When in doubt, call the business' customer service number (available on your account statement) to confirm the status of your account. Do not use telephone numbers found on the suspected Web site.
  • Be cautious of downloads. Installing unknown software on your computer can put your personal information at risk and potentially harm your computer's hard drive. Make sure the software comes from a legitimate Web site, not an e-mail message. If you're not sure whether you should download a program, contact a customer service representative for more information.
  • Always type in the URL of the Web page you need. Phishing scams rely on embedded links that take you to fake Web sites. It's safer to type your bank's Web address directly into your browser so you know you're visiting the legitimate site.
  • Protect your password. Don't write down sensitive personal information such as your password or Social Security number. Change your password frequently.
  • Keep your computer secure and up-to-date. Pioneer Trust Bank recommends that you install anti-virus, firewall programs, and software patches to help keep your computer safe. Learn more

Recent phishing scams

All of these e-mail messages include links that appear to take customers to Pioneer Trust Bank website - however, the Web pages they go to are not legitimate. They actually take customers to fake Web pages where the scammers collect personal and account information. If you receive a suspicious e-mail message or are directed to an unfamiliar Web page, call a customer service representative at 503-363-3136 before giving up any personal details or downloading software.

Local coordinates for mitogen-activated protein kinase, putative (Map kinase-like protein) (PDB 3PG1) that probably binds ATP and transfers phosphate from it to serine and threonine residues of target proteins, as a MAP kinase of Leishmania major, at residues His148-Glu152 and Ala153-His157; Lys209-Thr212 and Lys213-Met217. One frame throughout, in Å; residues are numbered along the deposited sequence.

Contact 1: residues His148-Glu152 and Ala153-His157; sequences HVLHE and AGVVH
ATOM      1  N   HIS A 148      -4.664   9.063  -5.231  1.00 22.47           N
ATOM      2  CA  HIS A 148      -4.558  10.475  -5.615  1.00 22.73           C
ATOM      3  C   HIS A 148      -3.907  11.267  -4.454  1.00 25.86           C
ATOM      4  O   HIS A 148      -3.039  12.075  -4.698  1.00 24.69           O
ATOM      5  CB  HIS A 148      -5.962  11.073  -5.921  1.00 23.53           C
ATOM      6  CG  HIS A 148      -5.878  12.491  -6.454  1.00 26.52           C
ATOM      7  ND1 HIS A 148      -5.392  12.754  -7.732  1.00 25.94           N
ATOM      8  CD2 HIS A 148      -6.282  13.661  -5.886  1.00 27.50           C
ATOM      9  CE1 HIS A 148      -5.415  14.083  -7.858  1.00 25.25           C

• Customers have reported receiving an e-mail message urging them to download software programs to assist them in online banking. By clicking on a link in the message, users are taken to a fake page that appears to be part of pioneertrustbank.com, and they're given the chance to download the free software. Installing software applications from an unknown or fraudulent source can be extremely dangerous, and could give scammers access to your personal banking details.
  • Some customers have recently received e-mail messages stating that "there have been a large number of identity theft attempts targeting pioneertrustbank.com customers." The e-mail requests that customers confirm their identity for personal online banking by clicking a link and logging onto their accounts.
  • Another recent fraudulent e-mail pretends to be a "Security Center Advisory" that informs customers their account "has been randomly selected for maintenance," and that they need to click a link to verify their identity.
  • Yet another fraudulent e-mail states that there is a pending charge (often a quite large one) to the customer's account, and in order to decline the transaction, the customer needs to click a button or a link in the e-mail.

Learn more about phishing

To learn more about phishing, read the phishing brochure provided by The Office of the Comptroller of the Currency (OCC). The OCC charters, regulates and supervises all national banks.